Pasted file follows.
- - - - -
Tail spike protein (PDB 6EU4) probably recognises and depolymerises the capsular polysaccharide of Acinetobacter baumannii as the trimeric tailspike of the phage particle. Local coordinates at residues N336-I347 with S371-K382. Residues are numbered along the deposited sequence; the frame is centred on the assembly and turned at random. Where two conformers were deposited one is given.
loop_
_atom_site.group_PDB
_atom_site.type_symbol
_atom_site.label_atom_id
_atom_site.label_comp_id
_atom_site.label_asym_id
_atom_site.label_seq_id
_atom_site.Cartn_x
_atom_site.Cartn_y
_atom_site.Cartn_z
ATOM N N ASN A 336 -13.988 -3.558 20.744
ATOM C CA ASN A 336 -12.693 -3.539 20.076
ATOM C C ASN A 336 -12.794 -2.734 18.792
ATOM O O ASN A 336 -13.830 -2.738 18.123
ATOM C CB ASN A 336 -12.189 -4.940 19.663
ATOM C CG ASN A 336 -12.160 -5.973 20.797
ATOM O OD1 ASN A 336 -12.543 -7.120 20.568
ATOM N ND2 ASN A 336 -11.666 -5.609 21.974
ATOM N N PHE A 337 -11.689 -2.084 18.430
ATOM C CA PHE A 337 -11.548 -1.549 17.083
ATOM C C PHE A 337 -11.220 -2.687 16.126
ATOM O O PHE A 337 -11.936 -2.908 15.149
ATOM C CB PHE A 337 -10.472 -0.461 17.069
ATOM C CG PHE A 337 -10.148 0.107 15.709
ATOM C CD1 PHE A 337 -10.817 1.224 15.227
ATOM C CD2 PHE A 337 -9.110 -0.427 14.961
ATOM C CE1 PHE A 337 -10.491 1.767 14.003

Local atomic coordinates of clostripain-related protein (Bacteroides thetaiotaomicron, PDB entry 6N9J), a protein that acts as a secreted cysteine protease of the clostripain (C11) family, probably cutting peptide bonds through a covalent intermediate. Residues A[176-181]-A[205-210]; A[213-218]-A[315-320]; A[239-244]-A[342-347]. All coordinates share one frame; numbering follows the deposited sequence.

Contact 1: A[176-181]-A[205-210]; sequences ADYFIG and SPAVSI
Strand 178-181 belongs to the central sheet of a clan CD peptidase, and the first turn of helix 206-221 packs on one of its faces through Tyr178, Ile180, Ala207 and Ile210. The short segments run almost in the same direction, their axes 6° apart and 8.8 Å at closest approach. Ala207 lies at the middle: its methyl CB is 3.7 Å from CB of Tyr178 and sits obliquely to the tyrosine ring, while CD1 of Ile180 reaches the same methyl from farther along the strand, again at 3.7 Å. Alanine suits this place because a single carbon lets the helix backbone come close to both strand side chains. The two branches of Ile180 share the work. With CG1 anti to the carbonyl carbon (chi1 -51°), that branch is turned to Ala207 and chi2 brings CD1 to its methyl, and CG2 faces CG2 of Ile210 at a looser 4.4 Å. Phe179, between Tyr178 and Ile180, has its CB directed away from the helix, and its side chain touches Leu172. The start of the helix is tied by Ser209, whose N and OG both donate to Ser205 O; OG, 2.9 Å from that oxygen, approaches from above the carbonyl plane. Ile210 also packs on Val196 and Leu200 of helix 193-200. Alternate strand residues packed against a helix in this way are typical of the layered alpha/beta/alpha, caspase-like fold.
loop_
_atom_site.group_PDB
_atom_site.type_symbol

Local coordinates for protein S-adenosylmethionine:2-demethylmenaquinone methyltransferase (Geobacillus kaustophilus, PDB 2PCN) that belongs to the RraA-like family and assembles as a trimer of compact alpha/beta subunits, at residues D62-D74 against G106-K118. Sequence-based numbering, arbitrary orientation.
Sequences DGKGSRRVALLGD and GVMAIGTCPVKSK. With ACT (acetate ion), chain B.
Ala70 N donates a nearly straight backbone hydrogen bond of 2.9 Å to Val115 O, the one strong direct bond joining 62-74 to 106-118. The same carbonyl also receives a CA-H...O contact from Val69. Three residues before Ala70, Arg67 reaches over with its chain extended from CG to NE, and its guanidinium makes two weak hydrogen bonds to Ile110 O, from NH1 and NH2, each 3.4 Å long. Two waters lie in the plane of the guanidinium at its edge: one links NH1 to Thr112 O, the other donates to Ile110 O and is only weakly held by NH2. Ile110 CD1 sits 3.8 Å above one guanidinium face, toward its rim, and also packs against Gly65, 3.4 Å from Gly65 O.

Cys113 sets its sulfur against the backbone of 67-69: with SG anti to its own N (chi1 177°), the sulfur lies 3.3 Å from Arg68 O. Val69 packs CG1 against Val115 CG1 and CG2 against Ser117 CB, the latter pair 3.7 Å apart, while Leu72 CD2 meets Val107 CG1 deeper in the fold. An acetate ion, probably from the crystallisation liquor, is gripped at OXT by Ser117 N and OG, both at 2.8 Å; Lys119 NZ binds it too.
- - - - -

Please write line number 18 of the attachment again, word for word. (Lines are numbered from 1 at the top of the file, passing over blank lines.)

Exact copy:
ATOM O OD1 ASN A 336 -12.543 -7.120 20.568